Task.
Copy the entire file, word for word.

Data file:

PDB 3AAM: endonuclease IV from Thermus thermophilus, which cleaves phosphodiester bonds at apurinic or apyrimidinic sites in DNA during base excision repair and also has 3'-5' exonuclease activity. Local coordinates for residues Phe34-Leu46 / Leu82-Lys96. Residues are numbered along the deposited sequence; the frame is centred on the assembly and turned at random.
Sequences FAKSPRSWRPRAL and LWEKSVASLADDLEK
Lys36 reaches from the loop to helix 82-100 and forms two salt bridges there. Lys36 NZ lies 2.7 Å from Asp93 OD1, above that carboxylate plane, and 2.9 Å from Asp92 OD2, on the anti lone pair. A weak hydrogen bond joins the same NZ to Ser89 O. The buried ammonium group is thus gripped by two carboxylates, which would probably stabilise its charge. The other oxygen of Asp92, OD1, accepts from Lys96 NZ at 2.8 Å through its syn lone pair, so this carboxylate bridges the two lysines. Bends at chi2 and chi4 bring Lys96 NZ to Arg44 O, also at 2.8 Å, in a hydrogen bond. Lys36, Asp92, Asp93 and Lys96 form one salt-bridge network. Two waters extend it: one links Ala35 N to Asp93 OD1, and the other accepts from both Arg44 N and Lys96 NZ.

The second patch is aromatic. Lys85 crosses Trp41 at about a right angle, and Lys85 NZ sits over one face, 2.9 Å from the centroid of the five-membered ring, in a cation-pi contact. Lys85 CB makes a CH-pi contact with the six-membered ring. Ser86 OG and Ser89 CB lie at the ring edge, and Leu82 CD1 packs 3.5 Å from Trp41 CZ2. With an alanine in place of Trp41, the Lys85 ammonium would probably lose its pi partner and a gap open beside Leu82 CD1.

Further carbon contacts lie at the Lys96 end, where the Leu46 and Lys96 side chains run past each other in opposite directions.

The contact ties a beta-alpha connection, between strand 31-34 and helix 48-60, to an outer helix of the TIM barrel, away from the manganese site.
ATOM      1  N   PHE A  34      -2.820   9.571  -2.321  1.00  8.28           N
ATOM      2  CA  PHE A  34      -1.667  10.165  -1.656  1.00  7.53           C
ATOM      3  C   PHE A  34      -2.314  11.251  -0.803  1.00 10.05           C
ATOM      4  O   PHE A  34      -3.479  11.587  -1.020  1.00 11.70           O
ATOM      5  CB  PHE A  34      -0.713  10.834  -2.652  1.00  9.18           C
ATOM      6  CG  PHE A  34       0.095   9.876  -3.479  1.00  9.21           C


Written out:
PDB 3AAM: endonuclease IV from Thermus thermophilus, which cleaves phosphodiester bonds at apurinic or apyrimidinic sites in DNA during base excision repair and also has 3'-5' exonuclease activity. Local coordinates for residues Phe34-Leu46 / Leu82-Lys96. Residues are numbered along the deposited sequence; the frame is centred on the assembly and turned at random.
Sequences FAKSPRSWRPRAL and LWEKSVASLADDLEK
Lys36 reaches from the loop to helix 82-100 and forms two salt bridges there. Lys36 NZ lies 2.7 Å from Asp93 OD1, above that carboxylate plane, and 2.9 Å from Asp92 OD2, on the anti lone pair. A weak hydrogen bond joins the same NZ to Ser89 O. The buried ammonium group is thus gripped by two carboxylates, which would probably stabilise its charge. The other oxygen of Asp92, OD1, accepts from Lys96 NZ at 2.8 Å through its syn lone pair, so this carboxylate bridges the two lysines. Bends at chi2 and chi4 bring Lys96 NZ to Arg44 O, also at 2.8 Å, in a hydrogen bond. Lys36, Asp92, Asp93 and Lys96 form one salt-bridge network. Two waters extend it: one links Ala35 N to Asp93 OD1, and the other accepts from both Arg44 N and Lys96 NZ.

The second patch is aromatic. Lys85 crosses Trp41 at about a right angle, and Lys85 NZ sits over one face, 2.9 Å from the centroid of the five-membered ring, in a cation-pi contact. Lys85 CB makes a CH-pi contact with the six-membered ring. Ser86 OG and Ser89 CB lie at the ring edge, and Leu82 CD1 packs 3.5 Å from Trp41 CZ2. With an alanine in place of Trp41, the Lys85 ammonium would probably lose its pi partner and a gap open beside Leu82 CD1.

Further carbon contacts lie at the Lys96 end, where the Leu46 and Lys96 side chains run past each other in opposite directions.

The contact ties a beta-alpha connection, between strand 31-34 and helix 48-60, to an outer helix of the TIM barrel, away from the manganese site.
ATOM      1  N   PHE A  34      -2.820   9.571  -2.321  1.00  8.28           N
ATOM      2  CA  PHE A  34      -1.667  10.165  -1.656  1.00  7.53           C
ATOM      3  C   PHE A  34      -2.314  11.251  -0.803  1.00 10.05           C
ATOM      4  O   PHE A  34      -3.479  11.587  -1.020  1.00 11.70           O
ATOM      5  CB  PHE A  34      -0.713  10.834  -2.652  1.00  9.18           C
ATOM      6  CG  PHE A  34       0.095   9.876  -3.479  1.00  9.21           C